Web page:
Any Azure AD authentication is only possible if the Azure AD admin was created for Azure Database for PostgreSQL. If the Azure Active Directory admin was removed from the server, existing Azure Active Directory users created previously can no longer connect to the database using their Azure Active Directory credentials.
Connecting using Azure AD identities
Azure Active Directory authentication supports the following methods of connecting to a database using Azure AD identities:
- Azure Active Directory Password
- Azure Active Directory Integrated
- Azure Active Directory Universal with MFA
- Using Active Directory Application certificates or client secrets
Once you have authenticated against the Active Directory, you then retrieve a token. This token is your password for logging in.
For more details on how to connect with an Active Directory token, see Configure and sign in with Azure AD for Azure Database for PostgreSQL.
- To enhance manageability, we recommend you provision a dedicated Azure AD group as an administrator.
- Only one Azure AD administrator (a user or group) can be configured for a Azure Database for PostgreSQL server at any time.
- Only an Azure AD administrator for PostgreSQL can initially connect to the Azure Database for PostgreSQL using an Azure Active Directory account. The Active Directory administrator can configure subsequent Azure AD database users.
- If a user is deleted from Azure AD, that user will no longer be able to authenticate with Azure AD, and therefore it will no longer be possible to acquire an access token for that user. In this case, although the matching role will still be in the database, it will not be possible to connect to the server with that role.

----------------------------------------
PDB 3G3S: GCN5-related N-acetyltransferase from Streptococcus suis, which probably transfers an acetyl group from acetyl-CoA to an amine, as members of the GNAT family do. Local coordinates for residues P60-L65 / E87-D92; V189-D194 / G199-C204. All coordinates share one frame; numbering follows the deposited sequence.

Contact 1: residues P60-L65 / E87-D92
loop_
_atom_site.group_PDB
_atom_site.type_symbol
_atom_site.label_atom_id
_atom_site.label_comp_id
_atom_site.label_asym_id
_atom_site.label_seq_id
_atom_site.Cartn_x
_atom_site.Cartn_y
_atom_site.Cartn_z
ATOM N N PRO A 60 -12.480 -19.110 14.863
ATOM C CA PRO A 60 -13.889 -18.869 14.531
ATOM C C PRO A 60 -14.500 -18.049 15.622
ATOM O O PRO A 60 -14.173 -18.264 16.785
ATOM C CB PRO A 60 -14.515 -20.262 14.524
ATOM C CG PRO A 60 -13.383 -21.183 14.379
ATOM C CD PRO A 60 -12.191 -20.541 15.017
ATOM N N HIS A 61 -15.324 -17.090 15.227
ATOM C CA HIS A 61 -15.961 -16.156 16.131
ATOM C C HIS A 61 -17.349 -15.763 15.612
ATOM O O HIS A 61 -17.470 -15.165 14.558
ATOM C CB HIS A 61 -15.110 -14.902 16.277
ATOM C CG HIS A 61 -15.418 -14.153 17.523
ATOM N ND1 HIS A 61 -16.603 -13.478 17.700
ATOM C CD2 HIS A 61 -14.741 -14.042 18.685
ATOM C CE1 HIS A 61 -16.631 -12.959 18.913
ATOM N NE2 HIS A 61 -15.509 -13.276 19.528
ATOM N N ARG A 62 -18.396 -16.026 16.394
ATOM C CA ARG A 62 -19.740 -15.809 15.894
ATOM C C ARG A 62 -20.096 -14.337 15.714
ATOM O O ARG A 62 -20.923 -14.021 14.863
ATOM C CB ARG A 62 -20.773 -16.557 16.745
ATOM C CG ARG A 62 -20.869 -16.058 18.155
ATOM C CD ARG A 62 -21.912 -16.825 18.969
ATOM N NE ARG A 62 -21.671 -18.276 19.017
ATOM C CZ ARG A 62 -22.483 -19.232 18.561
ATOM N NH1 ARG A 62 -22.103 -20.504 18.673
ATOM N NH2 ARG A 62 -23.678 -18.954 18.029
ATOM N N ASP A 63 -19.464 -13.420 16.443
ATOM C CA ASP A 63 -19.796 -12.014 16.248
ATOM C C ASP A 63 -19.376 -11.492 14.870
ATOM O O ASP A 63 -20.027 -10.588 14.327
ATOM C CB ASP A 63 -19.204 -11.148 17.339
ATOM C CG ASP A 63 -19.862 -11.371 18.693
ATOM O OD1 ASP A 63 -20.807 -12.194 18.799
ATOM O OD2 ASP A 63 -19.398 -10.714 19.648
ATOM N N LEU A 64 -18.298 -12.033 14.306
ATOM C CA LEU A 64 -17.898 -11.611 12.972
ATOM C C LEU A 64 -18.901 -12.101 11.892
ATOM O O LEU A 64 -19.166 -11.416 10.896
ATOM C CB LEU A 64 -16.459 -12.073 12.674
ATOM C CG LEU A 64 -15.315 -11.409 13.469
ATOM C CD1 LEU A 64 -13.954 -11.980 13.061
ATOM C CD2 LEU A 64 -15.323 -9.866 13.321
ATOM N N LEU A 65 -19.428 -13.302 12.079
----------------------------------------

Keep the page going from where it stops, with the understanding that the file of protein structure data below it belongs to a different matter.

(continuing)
Login with the deleted Azure AD user can still be done till the token expires (up to 60 minutes from token issuing). If you also remove the user from Azure Database for PostgreSQL this access will be revoked immediately.
- If the Azure AD admin is removed from the server, the server will no longer be associated with an Azure AD tenant, and therefore all Azure AD logins will be disabled for the server. Adding a new Azure AD admin from the same tenant will reenable Azure AD logins.
- Azure Database for PostgreSQL matches access tokens to the Azure Database for PostgreSQL role using the user’s unique Azure AD user ID, as opposed to using the username. This means that if an Azure AD user is deleted in Azure AD and a new user created with the same name, Azure Database for PostgreSQL considers that a different user. Therefore, if a user is deleted from Azure AD and then a new user with the same name added, the new user will not be able to connect with the existing role. To allow that, the Azure Database for PostgreSQL Azure AD admin must revoke and then grant the role “azure_ad_user” to the user to refresh the Azure AD user ID.
- To learn how to create and populate Azure AD, and then configure Azure AD with Azure Database for PostgreSQL, see Configure and sign in with Azure AD for Azure Database for PostgreSQL.
- For an overview of logins, users, and database roles Azure Database for PostgreSQL, see Create users in Azure Database for PostgreSQL - Single Server.